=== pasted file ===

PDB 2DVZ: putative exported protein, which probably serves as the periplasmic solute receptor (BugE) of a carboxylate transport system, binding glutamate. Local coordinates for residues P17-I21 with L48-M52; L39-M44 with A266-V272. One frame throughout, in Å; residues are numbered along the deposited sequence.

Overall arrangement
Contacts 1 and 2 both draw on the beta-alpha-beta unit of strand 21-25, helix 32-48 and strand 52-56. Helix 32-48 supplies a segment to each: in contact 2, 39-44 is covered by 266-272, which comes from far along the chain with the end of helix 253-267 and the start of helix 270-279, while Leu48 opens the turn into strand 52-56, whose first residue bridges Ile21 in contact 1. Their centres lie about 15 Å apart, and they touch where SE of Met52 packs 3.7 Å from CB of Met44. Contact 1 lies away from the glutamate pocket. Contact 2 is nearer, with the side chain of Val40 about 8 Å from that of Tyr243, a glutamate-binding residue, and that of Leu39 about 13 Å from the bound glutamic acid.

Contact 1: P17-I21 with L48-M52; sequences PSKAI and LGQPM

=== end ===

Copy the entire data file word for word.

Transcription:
PDB 2DVZ: putative exported protein, which probably serves as the periplasmic solute receptor (BugE) of a carboxylate transport system, binding glutamate. Local coordinates for residues P17-I21 with L48-M52; L39-M44 with A266-V272. One frame throughout, in Å; residues are numbered along the deposited sequence.

Overall arrangement
Contacts 1 and 2 both draw on the beta-alpha-beta unit of strand 21-25, helix 32-48 and strand 52-56. Helix 32-48 supplies a segment to each: in contact 2, 39-44 is covered by 266-272, which comes from far along the chain with the end of helix 253-267 and the start of helix 270-279, while Leu48 opens the turn into strand 52-56, whose first residue bridges Ile21 in contact 1. Their centres lie about 15 Å apart, and they touch where SE of Met52 packs 3.7 Å from CB of Met44. Contact 1 lies away from the glutamate pocket. Contact 2 is nearer, with the side chain of Val40 about 8 Å from that of Tyr243, a glutamate-binding residue, and that of Leu39 about 13 Å from the bound glutamic acid.

Contact 1: P17-I21 with L48-M52; sequences PSKAI and LGQPM